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dances

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Hi All

I am asking this as I cannot get an answer from searching and as I am new to this and just starting my 4th batch I feel I really should know this.

I read everywhere about how it is good/better to leave fermentation for longer than advised with malt extract kit instructions so I have been frementing my batches for approx 4 weeks before bottling.

My last batch had a FG reading of 1.003 which I consider low and am slightly concerned about (Coopers euro lager kit) but then I read in various places to try and achieve precise FG readings.

Which do I do, keep taking readings to try and hit the advised FG or just leave fermentation for longer and forget the advised?

Cheers
 

Yooper

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The FG is generally predictable, based on several things- the type of yeast, the ingredients used, the temperature of the fermentation, and if all-grain, the temperature of the mash.

In a kit, often there is corn sugar or honey added. Those are 100% fermentable, and will give a lower FG than an all-malt beer. Looking at your FG, I'm guessing that is the guess here. Most all-malt kits won't get below 1.010.

If your FG is unchanging, and it's under 1.020, then it is safe to bottle. The FG number really isn't all that important- it's an indicator that the beer is finished. In this case, your beer is finished.
 

woollybugger2

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How does your beer taste? FG is achieved not by matching what is printed on a recipe but when you achieve the same SG reading over a period of 3 days. A lot of beer hydos have a large range and it can be difficult to see minor changes in SG so that's one reason to measure over a 3 day period rather than the suggested 2 days.

Let the yeast do there thing, they know when to stop, they've been doing it for thousands of years.

Have you calibrated your hydrometer?
 
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dances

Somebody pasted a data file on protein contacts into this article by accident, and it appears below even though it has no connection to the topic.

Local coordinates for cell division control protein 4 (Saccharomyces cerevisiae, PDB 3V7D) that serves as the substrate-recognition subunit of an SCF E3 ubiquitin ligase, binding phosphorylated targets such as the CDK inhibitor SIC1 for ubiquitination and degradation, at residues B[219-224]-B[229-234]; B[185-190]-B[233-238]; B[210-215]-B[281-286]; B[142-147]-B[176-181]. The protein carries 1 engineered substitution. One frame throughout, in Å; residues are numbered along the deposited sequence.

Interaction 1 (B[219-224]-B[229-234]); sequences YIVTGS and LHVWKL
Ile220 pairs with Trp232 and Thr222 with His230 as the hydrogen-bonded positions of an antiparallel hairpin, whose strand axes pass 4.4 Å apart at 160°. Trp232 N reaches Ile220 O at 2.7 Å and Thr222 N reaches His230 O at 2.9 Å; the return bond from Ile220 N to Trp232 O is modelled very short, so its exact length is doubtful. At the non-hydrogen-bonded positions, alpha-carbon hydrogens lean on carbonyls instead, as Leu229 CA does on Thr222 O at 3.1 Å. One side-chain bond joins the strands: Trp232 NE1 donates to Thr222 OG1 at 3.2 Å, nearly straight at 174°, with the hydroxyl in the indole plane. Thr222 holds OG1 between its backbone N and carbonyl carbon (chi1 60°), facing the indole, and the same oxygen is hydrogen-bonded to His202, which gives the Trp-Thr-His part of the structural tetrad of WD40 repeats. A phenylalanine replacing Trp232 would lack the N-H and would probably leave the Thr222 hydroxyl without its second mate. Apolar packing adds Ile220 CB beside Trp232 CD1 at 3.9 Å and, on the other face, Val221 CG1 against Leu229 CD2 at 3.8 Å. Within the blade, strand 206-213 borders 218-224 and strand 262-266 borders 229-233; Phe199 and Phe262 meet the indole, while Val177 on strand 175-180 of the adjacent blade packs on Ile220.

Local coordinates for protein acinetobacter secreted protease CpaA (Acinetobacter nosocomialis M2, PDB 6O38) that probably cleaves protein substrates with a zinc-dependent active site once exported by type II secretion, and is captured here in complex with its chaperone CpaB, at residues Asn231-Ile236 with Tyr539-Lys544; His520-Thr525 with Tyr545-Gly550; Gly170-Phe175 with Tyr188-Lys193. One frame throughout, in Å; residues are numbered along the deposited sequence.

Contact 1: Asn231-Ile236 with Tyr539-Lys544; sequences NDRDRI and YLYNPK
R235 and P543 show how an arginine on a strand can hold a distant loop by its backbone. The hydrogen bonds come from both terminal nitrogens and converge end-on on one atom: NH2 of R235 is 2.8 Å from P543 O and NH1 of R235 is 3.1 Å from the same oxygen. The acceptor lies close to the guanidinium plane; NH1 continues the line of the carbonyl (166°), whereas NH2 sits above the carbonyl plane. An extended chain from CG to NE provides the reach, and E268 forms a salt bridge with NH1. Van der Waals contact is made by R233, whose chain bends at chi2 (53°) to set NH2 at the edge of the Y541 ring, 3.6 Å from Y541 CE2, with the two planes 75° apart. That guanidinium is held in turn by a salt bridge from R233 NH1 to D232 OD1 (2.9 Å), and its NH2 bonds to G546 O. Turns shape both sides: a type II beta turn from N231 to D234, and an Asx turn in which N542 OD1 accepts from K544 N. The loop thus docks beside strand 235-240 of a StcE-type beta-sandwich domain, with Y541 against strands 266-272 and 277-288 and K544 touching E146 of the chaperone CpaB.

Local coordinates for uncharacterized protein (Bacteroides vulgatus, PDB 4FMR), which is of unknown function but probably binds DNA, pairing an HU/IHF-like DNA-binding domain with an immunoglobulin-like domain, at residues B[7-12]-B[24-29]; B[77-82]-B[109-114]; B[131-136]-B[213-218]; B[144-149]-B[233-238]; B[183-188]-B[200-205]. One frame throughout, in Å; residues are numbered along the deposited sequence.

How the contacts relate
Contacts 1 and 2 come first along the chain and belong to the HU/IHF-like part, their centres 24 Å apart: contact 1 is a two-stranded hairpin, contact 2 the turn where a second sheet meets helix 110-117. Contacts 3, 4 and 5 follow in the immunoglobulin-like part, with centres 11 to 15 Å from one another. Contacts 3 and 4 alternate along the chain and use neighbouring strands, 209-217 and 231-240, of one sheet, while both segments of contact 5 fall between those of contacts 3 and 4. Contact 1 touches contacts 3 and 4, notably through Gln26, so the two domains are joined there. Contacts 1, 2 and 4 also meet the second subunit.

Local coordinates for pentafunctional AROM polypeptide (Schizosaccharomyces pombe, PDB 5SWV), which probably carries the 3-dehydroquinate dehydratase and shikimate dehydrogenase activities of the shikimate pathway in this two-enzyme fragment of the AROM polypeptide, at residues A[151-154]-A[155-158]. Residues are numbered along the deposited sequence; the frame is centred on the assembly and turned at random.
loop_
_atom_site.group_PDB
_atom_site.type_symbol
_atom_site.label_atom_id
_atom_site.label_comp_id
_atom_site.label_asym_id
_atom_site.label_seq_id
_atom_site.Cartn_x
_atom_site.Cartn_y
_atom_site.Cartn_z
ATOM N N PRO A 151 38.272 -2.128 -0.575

dances

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How does your beer taste? FG is achieved not by matching what is printed on a recipe but when you achieve the same SG reading over a period of 3 days. A lot of beer hydos have a large range and it can be difficult to see minor changes in SG so that's one reason to measure over a 3 day period rather than the suggested 2 days.

Let the yeast do there thing, they know when to stop, they've been doing it for thousands of years.

Have you calibrated your hydrometer?
I have to admit - my hydrometer is a cheapo from a starter kit and I keep meaning to upgrade - so no I have not calibrated.

I just worried at such a low reading. I have bottled but it is still conditioning. Initial taste when bottling suggested strong lager and it tasted good.
 

HughBrooks

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what was your target FG? you dont want to bottle when it is still fermenting because it could result in exploding bottles. 1.003 sounds a little low to me too. i have a book of style and for light lagers your fg can range from 0.998-1.015 depending on the style. so you should be ok. what was in your recipe if you dont mind me asking?
 
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dances

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what was your target FG? you dont want to bottle when it is still fermenting because it could result in exploding bottles. 1.003 sounds a little low to me too. i have a book of style and for light lagers your fg can range from 0.998-1.015 depending on the style. so you should be ok. what was in your recipe if you dont mind me asking?
It was a Coopers Euro Lager which I added 1.1Kg of brewing sugar to. I did not use any grain at all, just the extract as I am still learning.
 
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